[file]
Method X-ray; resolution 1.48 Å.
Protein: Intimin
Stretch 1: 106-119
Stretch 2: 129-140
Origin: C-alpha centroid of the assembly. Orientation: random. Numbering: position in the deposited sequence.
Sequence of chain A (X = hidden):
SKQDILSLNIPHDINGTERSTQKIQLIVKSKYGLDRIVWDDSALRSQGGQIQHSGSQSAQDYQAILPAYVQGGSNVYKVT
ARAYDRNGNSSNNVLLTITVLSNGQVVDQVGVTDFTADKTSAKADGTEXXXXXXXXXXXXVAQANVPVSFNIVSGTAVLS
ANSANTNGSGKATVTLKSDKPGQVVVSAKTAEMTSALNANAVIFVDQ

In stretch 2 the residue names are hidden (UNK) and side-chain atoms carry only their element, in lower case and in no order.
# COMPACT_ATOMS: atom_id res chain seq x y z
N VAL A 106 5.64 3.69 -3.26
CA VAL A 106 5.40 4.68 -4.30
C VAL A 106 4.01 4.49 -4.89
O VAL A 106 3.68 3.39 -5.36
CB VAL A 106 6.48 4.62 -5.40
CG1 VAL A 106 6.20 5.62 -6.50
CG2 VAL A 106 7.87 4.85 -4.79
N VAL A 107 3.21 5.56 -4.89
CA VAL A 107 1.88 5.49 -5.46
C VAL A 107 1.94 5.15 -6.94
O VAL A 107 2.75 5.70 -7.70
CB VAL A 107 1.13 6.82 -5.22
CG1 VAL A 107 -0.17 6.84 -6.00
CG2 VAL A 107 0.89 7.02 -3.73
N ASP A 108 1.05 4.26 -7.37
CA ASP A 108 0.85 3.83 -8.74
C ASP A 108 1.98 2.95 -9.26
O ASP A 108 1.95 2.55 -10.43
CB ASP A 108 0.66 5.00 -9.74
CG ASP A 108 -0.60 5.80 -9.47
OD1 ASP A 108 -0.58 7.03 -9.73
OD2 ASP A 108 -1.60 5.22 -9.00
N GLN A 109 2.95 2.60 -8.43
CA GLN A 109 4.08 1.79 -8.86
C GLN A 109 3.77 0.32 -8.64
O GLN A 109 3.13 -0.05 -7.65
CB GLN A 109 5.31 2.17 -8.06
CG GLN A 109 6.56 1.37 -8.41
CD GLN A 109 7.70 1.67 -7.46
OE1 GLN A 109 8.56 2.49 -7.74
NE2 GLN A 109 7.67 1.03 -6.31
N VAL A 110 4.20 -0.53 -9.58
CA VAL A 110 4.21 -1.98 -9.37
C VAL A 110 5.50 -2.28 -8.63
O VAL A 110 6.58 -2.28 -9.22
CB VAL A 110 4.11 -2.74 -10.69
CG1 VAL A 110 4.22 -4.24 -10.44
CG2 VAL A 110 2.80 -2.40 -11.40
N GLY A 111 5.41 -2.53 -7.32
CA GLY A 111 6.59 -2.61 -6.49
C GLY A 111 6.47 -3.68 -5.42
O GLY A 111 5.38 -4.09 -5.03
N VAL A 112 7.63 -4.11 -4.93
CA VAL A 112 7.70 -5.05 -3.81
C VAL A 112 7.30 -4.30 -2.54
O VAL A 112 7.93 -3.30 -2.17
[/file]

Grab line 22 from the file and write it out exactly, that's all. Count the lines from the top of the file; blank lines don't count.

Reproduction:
O VAL A 107 2.75 5.70 -7.70